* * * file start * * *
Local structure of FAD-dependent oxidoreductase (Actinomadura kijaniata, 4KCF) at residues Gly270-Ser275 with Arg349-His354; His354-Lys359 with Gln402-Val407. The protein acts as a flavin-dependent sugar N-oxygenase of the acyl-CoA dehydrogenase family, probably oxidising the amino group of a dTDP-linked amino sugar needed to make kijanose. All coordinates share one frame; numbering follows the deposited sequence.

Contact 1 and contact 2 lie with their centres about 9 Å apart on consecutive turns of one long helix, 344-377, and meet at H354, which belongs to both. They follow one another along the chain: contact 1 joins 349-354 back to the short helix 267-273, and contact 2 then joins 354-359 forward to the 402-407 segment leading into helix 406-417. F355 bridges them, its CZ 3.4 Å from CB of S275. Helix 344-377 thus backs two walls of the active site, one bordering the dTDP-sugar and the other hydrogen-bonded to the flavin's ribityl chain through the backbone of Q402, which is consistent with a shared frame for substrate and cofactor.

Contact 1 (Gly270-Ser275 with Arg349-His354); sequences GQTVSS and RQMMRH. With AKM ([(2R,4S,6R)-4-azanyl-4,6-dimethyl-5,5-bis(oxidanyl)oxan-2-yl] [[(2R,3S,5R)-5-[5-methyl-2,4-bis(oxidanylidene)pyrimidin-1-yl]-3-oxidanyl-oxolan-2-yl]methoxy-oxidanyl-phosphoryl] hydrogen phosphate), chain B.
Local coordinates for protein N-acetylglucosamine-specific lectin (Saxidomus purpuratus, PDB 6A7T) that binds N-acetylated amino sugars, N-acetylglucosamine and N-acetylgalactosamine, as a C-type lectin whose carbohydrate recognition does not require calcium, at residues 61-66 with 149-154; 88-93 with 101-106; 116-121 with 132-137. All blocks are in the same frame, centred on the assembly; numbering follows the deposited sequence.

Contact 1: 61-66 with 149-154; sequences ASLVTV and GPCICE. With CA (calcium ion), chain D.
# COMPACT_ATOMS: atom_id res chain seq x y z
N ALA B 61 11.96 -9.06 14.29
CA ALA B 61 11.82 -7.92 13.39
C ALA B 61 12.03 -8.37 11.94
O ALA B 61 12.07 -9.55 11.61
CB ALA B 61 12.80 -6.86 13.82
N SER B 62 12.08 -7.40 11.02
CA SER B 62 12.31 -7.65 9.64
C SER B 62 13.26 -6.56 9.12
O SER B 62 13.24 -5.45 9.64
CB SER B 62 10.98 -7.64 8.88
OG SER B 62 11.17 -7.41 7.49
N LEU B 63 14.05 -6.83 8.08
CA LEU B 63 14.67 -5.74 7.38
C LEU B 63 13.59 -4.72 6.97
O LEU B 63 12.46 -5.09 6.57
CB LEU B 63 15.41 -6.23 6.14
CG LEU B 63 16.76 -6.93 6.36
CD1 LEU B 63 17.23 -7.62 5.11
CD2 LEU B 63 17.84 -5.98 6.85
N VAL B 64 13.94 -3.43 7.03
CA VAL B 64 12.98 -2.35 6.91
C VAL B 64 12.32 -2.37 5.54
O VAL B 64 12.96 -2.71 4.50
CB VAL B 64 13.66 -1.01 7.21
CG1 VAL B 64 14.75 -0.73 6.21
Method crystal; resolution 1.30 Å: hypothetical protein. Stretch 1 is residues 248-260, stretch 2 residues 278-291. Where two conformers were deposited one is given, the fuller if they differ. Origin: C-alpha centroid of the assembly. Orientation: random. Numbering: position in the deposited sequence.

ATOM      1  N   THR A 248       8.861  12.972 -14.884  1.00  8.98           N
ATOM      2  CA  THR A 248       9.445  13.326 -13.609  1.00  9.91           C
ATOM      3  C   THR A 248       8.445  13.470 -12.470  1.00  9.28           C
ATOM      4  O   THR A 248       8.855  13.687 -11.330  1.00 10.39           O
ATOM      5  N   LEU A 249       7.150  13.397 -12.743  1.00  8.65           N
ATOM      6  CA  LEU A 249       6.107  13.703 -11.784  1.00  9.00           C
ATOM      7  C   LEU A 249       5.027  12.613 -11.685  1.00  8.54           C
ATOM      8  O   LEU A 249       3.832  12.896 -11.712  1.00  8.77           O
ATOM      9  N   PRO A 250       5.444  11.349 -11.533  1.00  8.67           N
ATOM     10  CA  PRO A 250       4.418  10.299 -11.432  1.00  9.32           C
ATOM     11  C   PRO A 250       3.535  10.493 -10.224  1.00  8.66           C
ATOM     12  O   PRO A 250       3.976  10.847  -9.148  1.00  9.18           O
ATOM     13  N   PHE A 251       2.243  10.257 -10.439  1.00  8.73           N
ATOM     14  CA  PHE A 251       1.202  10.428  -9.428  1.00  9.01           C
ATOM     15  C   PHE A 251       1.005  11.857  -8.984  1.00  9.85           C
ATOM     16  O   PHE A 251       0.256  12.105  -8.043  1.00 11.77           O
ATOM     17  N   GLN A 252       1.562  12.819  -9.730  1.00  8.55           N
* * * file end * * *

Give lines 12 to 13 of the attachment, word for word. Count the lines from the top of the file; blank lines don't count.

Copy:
N SER B 62 12.08 -7.40 11.02
CA SER B 62 12.31 -7.65 9.64